Want to visit Amsterdam? Well, how about a trip to Harderwijk instead?
That’s the message from the Netherlands Board of Tourism & Conventions (NBTC), which has taken the unusual decision to stop marketing the city of Rembrandt as a tourist destination.
The reason? Over 17.5 million sightseers visited Amsterdam in 2016 and based on current growth models, that’s expected to double by 2030. The Dutch believe they’re faced with a stark choice: act now or pay the price later.
“If we do not take pre-emptive action, the livability in cities and iconic locations will suffer due to visitor overload,” says the NBTC strategy report Perspective 2030, adding that “more is not always better” if it means Amsterdam becomes filled with “nuisance” groups.
Residents are feeling increasingly marginalized from public transport and local cultural organizations in their own cities, prompting a rise in tension between the restaurants, coffee shops and hotels that profit financially from mass tourism, and individuals who believe they’re personally suffering the consequences.
The NBTC is going as far as to issue threats: should a coffee shop, bar or hotel fail to reduce the fallout from nuisance groups through better management of their customers, then “alternative measures will have to be taken,” says the Perspective 2030 report. “If all else fails, the attractions [the tourists] are visiting may have to be closed down.”
The NBTC’s objective means dispersing visitors: instead of marketing Amsterdam as a weekend destination offering a heady mix of romance, art, and exotic nightlife, the aim is to now use the city “as a tool” that lures visitors to other parts of the country, says Elsje van Vuuren from NBTC.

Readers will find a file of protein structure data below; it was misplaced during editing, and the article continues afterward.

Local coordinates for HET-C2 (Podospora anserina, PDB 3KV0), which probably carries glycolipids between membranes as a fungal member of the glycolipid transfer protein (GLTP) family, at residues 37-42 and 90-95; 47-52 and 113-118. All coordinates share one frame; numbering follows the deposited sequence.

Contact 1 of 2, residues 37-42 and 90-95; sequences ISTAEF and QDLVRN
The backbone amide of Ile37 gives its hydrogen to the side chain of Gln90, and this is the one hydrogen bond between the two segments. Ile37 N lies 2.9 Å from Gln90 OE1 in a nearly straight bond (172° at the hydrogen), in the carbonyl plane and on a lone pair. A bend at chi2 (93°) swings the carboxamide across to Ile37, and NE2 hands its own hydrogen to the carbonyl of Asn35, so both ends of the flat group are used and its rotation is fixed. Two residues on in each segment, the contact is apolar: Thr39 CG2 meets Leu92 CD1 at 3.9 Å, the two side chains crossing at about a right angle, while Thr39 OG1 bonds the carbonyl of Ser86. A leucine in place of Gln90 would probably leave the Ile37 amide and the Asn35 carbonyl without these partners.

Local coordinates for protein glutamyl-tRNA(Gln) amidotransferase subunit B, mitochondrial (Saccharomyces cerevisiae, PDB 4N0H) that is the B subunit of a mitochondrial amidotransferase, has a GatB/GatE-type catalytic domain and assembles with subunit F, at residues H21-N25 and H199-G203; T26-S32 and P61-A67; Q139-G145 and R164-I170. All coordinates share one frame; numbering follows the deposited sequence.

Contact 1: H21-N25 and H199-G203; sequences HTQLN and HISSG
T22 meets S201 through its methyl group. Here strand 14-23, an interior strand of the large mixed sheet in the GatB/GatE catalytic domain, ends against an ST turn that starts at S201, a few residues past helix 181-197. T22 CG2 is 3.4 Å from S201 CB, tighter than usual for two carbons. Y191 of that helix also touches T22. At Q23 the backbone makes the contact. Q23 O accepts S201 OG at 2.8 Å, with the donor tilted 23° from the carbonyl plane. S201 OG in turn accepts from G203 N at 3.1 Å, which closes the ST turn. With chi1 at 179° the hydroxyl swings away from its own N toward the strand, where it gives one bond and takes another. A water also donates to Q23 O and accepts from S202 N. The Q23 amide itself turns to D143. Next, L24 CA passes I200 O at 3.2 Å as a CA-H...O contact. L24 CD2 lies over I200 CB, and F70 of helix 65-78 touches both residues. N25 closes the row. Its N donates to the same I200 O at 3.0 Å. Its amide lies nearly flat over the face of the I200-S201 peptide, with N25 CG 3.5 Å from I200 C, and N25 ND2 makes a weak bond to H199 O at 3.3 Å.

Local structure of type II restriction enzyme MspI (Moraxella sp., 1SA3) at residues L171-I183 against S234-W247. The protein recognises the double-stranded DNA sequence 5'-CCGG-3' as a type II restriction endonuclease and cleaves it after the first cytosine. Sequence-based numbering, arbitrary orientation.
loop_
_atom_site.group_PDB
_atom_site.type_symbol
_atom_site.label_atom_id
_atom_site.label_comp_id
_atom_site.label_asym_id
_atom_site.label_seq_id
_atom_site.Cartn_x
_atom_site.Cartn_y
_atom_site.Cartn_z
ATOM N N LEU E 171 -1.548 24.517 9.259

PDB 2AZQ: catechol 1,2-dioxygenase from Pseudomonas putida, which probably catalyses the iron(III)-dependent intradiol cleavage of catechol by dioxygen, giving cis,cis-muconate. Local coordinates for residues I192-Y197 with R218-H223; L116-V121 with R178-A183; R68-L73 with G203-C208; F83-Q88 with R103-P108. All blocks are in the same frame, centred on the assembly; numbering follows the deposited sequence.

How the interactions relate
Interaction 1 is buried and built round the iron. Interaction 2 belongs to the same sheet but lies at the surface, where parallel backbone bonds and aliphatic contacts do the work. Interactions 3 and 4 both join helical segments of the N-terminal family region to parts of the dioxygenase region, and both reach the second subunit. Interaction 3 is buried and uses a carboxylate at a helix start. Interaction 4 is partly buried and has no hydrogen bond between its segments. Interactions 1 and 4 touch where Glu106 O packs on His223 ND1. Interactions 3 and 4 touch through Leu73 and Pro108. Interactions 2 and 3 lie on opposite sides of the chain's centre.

“We will say to the visitor, ‘If you are interested in a museum or Rembrandt, then you may be also interested in an exhibition of Rembrandt in DenHaag or maybe a Dutch Golden Age tour in Middleburg,” she told Fortune. The hope is that lesser-known regions of The Netherlands, such as the nine historic Hansa Towns in the east of the country, will then share more of the tourist riches that in 2017 accounted for 4.3% of Dutch gross domestic product, equal to $31.6 billion.
Venice is flooded—with tourists
The Netherlands is by no means the only European destination adopting unique methods of tourism-control either. According to the World Tourism Association, more than 713 million people visited Europe in 2018, an increase of 6% over 2017. While this generates billions of dollars in income—the World Travel and Tourism Council (WTTC) estimates travel and tourism accounted for 9.7% European GDP in 2018—it’s also partly responsible for severe overcrowding in places such as Barcelona, Spain; Venice, Italy; and Dubrovnik, Croatia during the peak tourist months of July and August.
This, in turn, impacts the lives of locals, who may not necessarily benefit from the huge crowds. That’s especially true when the hoards are sourced from 6,000-passenger cruise ships, whose hulls fill the streets with day-trippers looking to view the sites without stopping in a neighborhood bar or booking a local hotel.
That’s the rationale behind Venice’s introduction of an ‘entry fee’ of 10 euros in September for its 15 million yearly day tourists (out of a total of 24 million annual visitors).
Money from the fee “will be used to ensure that those who come to the city on the same day can contribute to the expenses necessary for the maintenance of Venice,” says Venice Tourism Councillor Paola Mar.